Would we like to read the text? That’s one question. My other question is: Are the Houston folks currently interested in having more folks there, and then we go there and build their community? Or is there a community there already? Or what’s the landscape of that?

Good question. Well, I began this conversation a couple months ago with Diverse Works in Houston. It’s a space that is committed to both visual art and performance and dance. I’ve not yet been there but we’ll see it tomorrow.

Oh, you’re literally going tomorrow??


Oh, I thought you were speaking metaphorically!

There are no metaphors in this conversation!

Going to Houston tomorrow!


That sounds poetic.

I wish it were so poetic! [laughter]

WXPT's Meadow, photo: Christopher Wormald

What about funding to support people… What is there to support people and the process? Can a process even happen inside that space? The way we were able to be inside our spaces… What does it mean to have that process without the weeks and months that we had together before we got to the school? What does it mean to bring a group of people in to suddenly activate the space?

How long are you going to be in this space?

It’s probably somewhere like six weeks.

What are you doing exactly in Houston tomorrow? Like, are you just touring the space, are you talking about budget? What are you doing there?

I will travel there with Kim and Ashley and we will meet and we will see the space and we will have a conversation with the curator, who’s a very great person. We’ll talk about what is possible there. I’m going to attempt to have an audition but I don’t even know what that means…

Taisha, how does the authorship question tie into this? Is it that you’re thinking potentially to bring WXPT members with you? Or bring classes that were already created by members with you to Houston?

Yeah. I would love to bring everyone to Houston and it’s hard to even broach the subject because just thinking about plane fare for however many people is a hard thing. But that would be the ultimate goal. I hope that we can get started with a local group in Houston, perhaps a group that already has something in common. What that is, is a question. That already has something in common, and that what they start with is Meadow, some sense of Meadow. Either as a score—or the dance turned into a series of questions… And at that same time, we are in a process where we are also engaged in Meadow… And in this fantasy swirl [laughter] funds would appear out of the sky…



In walks Mr. Funds.

In walks in Mr. Funds, right? ‘From Houston!’ [laughter] It’s the oil man! oh geez.

Ya’ll need money?

Oils below thirty dollars a barrel in like, more than decades. So oil man’s not doing so well. [laughter]

That’s true. Ok, so in this fantasy realm with all the money that just dropped from the sky, we could travel to Houston, spend a week or so in a residency…


So there’d be a moment of exchange but our time in Houston would be very truncated for logistical reasons and we’d create another container to have a rich exchange with this new group. And then we’d leave them to continue it on their own.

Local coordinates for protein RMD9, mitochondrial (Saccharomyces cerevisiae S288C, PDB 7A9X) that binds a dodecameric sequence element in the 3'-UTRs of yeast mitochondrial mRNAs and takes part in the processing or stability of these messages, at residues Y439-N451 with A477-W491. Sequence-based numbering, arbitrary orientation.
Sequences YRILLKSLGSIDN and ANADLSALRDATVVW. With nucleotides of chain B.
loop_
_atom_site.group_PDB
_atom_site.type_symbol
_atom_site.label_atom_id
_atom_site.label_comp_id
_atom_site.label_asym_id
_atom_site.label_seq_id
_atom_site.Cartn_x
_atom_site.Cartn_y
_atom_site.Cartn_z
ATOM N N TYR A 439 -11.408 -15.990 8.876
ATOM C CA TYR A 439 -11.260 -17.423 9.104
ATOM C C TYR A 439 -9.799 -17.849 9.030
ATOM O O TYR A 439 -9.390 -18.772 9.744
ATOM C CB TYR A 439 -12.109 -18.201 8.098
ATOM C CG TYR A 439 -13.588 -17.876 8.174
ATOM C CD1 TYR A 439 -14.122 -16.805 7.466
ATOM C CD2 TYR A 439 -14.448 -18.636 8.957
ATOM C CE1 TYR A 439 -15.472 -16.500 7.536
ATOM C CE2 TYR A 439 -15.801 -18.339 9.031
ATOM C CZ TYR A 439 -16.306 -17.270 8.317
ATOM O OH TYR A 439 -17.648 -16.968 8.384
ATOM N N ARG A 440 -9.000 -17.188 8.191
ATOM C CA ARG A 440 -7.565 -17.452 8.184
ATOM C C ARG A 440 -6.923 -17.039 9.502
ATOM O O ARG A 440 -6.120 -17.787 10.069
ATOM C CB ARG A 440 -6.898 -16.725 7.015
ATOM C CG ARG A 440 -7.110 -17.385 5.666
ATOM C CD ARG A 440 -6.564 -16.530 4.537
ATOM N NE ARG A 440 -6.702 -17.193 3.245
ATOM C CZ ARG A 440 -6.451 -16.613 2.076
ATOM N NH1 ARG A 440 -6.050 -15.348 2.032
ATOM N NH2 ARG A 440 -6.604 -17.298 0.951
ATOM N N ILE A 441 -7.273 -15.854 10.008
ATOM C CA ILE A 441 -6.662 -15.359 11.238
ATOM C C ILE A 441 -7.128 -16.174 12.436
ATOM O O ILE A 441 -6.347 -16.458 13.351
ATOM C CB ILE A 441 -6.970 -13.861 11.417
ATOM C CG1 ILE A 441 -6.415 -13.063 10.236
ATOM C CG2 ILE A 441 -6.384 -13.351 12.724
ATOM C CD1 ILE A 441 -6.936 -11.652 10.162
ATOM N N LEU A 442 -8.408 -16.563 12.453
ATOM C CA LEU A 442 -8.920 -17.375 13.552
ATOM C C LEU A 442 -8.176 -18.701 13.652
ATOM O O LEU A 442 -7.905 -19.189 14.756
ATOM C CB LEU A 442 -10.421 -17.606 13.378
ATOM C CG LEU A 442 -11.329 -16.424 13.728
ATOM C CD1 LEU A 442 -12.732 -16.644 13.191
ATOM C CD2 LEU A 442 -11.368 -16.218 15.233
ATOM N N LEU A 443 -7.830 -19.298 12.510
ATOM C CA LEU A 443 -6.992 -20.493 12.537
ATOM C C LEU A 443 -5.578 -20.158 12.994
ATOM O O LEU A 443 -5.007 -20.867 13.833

I like moments of exchange. Similar to how we presented workshops to each other and the community here to experience workshops or offerings that were generated by other people that had some kind of direction that could meet us halfway.


And inform us from their perspective, something like that.

And that would happen before the residency, right? Because they would open the school as the residency in Houston? Or that would be the end of the residency?

So let’s say the residency happens. Residency happens in a week, the performance happens that weekend, and then there’s an install period and then the show opens.


So that would be…

Are we recording right now?

We are.

Do we have any extra blankets?

There’s a blanket over here.

Thank you.

WXPT's Meadow, photo: Christopher Wormald

Do we have a vision as to how we might have the encounter…? I like the idea of being changed by it somehow but I’m just thinking out loud.

Being changed by the encounter?

Yeah, rather than having the piece be defined beforehand…


I have a question. Did you already send out an audition notice to, like, people in Texas?

You did! Was it the same one that we got in January of last year? Is it? Ok. I was wondering about that just in terms of the spirit that brought all of us together. It felt very contained in that audition, that notic you wrote out. So that’s cool.

Yeah I’m a little ambivalent about it, honestly.

About? The audition?


What’s that, in a way?

Did you hear that question, Lauren?

I did, I heard it.

I think it’s that question – what restarts and what evolves. I also feel like that original call was written in a very particular moment for me, a very particular moment in time outside of me, and so to just redo it sets it in amber, in a way. But then on the other hand, I’m interested to know what it means to cast that same engine, and what will it set into motion?